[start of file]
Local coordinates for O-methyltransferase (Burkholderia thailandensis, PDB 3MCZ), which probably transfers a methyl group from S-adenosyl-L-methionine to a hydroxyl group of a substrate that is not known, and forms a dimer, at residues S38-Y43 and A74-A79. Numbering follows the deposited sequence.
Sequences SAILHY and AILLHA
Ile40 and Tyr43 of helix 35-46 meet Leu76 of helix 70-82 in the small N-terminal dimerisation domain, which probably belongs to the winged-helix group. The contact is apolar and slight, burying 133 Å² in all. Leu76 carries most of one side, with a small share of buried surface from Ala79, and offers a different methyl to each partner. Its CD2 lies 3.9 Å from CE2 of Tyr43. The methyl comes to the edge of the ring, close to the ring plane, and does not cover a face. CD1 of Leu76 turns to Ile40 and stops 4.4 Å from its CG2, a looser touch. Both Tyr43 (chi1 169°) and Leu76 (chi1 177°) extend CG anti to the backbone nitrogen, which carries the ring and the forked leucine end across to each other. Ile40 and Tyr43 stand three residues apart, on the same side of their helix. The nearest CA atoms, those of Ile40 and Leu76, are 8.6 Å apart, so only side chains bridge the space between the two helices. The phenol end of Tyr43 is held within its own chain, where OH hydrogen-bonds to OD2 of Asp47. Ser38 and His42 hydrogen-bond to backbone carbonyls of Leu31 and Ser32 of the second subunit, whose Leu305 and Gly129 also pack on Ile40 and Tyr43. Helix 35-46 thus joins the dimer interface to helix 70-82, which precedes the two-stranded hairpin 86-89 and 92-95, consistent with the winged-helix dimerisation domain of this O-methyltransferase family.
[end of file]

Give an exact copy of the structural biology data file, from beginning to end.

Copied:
Local coordinates for O-methyltransferase (Burkholderia thailandensis, PDB 3MCZ), which probably transfers a methyl group from S-adenosyl-L-methionine to a hydroxyl group of a substrate that is not known, and forms a dimer, at residues S38-Y43 and A74-A79. Numbering follows the deposited sequence.
Sequences SAILHY and AILLHA
Ile40 and Tyr43 of helix 35-46 meet Leu76 of helix 70-82 in the small N-terminal dimerisation domain, which probably belongs to the winged-helix group. The contact is apolar and slight, burying 133 Å² in all. Leu76 carries most of one side, with a small share of buried surface from Ala79, and offers a different methyl to each partner. Its CD2 lies 3.9 Å from CE2 of Tyr43. The methyl comes to the edge of the ring, close to the ring plane, and does not cover a face. CD1 of Leu76 turns to Ile40 and stops 4.4 Å from its CG2, a looser touch. Both Tyr43 (chi1 169°) and Leu76 (chi1 177°) extend CG anti to the backbone nitrogen, which carries the ring and the forked leucine end across to each other. Ile40 and Tyr43 stand three residues apart, on the same side of their helix. The nearest CA atoms, those of Ile40 and Leu76, are 8.6 Å apart, so only side chains bridge the space between the two helices. The phenol end of Tyr43 is held within its own chain, where OH hydrogen-bonds to OD2 of Asp47. Ser38 and His42 hydrogen-bond to backbone carbonyls of Leu31 and Ser32 of the second subunit, whose Leu305 and Gly129 also pack on Ile40 and Tyr43. Helix 35-46 thus joins the dimer interface to helix 70-82, which precedes the two-stranded hairpin 86-89 and 92-95, consistent with the winged-helix dimerisation domain of this O-methyltransferase family.